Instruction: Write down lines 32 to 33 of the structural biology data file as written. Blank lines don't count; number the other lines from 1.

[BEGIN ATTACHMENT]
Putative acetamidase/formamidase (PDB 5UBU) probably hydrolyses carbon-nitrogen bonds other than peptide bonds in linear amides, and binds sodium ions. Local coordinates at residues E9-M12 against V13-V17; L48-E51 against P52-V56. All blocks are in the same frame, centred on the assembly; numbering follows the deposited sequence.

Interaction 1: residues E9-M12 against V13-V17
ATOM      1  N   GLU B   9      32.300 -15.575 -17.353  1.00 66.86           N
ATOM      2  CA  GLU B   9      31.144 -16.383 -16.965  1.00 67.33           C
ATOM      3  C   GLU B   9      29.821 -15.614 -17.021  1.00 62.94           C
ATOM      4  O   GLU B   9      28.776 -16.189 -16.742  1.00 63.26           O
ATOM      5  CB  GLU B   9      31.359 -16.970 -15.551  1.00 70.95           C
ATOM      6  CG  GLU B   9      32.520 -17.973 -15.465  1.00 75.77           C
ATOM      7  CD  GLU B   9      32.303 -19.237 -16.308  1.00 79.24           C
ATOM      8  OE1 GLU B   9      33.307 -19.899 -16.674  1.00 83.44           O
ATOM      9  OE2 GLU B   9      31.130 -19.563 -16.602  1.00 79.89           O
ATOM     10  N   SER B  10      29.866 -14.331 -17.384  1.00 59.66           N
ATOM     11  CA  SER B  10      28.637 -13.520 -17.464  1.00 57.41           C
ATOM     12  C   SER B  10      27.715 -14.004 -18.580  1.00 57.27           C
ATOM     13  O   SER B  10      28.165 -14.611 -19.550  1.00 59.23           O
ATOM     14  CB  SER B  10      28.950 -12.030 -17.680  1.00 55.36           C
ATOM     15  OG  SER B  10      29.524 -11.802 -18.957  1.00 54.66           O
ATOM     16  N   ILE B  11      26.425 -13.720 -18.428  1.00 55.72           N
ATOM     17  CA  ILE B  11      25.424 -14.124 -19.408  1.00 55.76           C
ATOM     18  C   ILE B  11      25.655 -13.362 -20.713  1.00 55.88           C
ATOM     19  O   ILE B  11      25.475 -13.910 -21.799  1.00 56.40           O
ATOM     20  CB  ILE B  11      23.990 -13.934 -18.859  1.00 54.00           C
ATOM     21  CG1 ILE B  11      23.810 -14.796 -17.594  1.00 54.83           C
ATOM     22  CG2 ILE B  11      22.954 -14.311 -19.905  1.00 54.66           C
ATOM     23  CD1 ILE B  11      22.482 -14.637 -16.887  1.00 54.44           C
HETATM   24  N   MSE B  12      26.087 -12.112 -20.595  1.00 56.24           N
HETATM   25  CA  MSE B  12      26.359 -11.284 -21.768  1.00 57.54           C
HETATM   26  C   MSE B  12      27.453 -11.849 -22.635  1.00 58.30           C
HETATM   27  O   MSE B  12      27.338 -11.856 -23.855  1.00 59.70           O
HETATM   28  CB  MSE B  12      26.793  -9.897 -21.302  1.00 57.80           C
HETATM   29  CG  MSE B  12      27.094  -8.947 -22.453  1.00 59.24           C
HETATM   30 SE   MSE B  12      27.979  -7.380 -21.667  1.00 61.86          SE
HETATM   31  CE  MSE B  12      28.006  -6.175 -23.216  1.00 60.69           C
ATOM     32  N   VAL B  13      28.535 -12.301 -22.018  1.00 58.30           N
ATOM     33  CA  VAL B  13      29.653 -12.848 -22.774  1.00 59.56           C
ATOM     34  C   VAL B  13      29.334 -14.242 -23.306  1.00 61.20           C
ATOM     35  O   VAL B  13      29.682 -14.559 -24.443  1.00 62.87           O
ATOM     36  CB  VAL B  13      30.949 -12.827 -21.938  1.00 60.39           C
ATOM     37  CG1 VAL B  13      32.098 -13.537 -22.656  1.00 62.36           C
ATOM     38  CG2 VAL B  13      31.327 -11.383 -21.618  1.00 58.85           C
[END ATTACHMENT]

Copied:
HETATM   30 SE   MSE B  12      27.979  -7.380 -21.667  1.00 61.86          SE
HETATM   31  CE  MSE B  12      28.006  -6.175 -23.216  1.00 60.69           C